"I want to finish what we have begun. I think we've created that expectation," Harper said in an interview, adding those projects are increasingly needed to reduce congestion.
During a meeting of the Legislature's Transportation Interim Committee on Wednesday, Harper asked Utah Department of Transportation Executive Director Carlos Braceras if all those projects likely would be funded by 2024 without such bonding.
"Probably not," Braceras said, adding they are in longer-range plans and are important.
But Braceras said the ability of the state to fund them in coming years will increase as older bonds are paid off. For example, he said the Utah Transportation Commission just finished planning how to spend about $800 million projected to be available in 2018, and "almost half of the revenue was used to pay debt."
As bonds are paid off, instead of spending $400 million a year on construction the state could increase it to $700 million or more, Braceras said.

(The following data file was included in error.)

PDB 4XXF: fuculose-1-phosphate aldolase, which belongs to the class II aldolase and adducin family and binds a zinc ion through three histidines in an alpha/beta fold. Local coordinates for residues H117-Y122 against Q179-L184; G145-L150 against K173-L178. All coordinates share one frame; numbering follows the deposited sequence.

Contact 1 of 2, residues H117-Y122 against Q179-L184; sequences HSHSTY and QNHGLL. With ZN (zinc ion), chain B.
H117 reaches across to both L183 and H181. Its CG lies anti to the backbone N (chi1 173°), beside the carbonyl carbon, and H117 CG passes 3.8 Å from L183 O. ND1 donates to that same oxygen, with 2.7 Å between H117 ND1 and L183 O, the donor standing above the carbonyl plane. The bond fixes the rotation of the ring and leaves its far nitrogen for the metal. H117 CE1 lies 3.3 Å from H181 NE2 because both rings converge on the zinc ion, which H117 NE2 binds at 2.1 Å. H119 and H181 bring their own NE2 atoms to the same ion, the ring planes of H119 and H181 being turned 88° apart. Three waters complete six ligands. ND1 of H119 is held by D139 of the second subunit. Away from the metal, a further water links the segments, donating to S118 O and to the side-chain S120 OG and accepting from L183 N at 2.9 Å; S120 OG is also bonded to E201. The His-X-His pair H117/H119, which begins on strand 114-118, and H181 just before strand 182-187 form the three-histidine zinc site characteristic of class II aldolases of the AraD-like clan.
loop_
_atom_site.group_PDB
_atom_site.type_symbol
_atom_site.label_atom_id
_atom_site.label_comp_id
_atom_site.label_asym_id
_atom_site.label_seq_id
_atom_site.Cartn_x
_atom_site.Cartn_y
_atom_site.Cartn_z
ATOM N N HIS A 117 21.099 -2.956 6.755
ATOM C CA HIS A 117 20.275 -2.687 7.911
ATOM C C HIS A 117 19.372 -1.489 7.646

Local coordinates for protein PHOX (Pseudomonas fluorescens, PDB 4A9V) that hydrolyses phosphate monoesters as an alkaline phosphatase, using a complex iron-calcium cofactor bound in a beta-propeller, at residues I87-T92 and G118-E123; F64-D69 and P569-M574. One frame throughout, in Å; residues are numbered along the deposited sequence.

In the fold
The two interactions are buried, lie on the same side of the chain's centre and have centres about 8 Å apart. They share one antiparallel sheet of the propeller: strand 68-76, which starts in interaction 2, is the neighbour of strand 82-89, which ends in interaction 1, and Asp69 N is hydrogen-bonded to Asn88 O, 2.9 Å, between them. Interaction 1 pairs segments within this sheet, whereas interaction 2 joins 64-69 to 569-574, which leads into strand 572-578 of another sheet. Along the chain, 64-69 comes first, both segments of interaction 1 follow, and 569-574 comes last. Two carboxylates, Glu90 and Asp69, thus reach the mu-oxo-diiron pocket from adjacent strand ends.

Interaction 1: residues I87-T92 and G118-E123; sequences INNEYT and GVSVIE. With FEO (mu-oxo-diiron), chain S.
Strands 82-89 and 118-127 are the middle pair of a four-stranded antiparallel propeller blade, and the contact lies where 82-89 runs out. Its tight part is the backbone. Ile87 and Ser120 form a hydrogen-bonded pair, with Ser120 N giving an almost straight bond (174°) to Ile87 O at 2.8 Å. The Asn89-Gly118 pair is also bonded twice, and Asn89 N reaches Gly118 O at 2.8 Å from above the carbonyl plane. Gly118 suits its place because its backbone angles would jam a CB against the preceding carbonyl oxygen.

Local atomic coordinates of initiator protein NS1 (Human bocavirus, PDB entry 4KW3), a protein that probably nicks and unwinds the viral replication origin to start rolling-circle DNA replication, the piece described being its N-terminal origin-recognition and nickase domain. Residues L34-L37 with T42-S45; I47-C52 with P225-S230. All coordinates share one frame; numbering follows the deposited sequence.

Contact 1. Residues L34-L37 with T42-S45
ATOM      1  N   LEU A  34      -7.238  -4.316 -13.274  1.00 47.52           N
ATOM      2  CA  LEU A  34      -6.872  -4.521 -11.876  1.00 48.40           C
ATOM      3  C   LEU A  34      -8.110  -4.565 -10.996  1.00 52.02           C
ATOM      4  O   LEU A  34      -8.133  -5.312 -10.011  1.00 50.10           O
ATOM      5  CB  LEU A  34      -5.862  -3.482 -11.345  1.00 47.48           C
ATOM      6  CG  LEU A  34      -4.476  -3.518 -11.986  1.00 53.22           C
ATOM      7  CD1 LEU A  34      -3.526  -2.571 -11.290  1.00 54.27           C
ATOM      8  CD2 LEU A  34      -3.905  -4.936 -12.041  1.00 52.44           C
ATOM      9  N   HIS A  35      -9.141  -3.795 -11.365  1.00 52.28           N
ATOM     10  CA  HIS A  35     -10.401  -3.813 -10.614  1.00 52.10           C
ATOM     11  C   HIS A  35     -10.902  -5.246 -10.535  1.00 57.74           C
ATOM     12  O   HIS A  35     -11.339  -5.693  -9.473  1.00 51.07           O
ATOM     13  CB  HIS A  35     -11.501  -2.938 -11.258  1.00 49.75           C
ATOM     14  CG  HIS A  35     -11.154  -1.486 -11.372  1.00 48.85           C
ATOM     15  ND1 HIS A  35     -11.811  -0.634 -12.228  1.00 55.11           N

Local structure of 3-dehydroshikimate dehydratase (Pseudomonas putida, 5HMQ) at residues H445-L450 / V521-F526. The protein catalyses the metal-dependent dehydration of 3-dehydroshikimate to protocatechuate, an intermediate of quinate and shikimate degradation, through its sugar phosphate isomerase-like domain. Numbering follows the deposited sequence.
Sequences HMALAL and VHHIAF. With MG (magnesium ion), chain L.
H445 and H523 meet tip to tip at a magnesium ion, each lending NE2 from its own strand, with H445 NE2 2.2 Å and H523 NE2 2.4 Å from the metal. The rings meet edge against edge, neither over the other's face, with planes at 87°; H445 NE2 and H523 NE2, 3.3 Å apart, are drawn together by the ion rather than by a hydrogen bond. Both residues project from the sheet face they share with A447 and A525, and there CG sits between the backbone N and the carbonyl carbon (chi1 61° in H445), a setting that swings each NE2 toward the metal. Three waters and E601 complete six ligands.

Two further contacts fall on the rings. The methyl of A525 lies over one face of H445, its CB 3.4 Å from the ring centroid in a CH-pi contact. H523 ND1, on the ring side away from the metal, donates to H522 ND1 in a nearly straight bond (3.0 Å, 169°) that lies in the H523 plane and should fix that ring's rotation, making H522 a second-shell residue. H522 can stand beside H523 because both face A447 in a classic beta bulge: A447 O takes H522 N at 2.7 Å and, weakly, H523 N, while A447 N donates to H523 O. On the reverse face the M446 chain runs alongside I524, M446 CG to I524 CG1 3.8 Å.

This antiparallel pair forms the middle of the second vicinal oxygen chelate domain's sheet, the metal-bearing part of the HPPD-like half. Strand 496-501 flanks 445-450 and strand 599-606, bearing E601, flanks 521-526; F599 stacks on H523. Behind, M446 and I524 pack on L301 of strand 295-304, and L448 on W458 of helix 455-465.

But Harper said, "If we want these things done, we're probably going to need to issue one more large bond because we've got a lot of large unfinished projects. I think it's time to finish those."
Harper said in an interview that the state hit 85 percent of its bonding limit in recent years amid such projects as the $2 billion rebuilding of I-15 in Utah County. The bonding he envisions could probably keep the state at 60 percent of that limit or so because of other bonds being paid off.
He said he may run legislation for the bonding next year "or 2016 at the latest," and puts the amount at "about $1 billion."
"Everybody knows it has to be done. But putting out another bond is the question," Harper said.
That comes as other big projects and possible bonding are being envisioned. For example, UDOT has began an environmental impact statement on a $2 billion railway to connect the Uinta Basin and its oil fields with national rail lines near Price.
Sen. Kevin Van Tassell, R-Vernal, Senate chairman of the Transportation Interim Committee, said Wednesday if that project is shown to be feasible, it likely would be financed with "a public-private partnership" and bonding.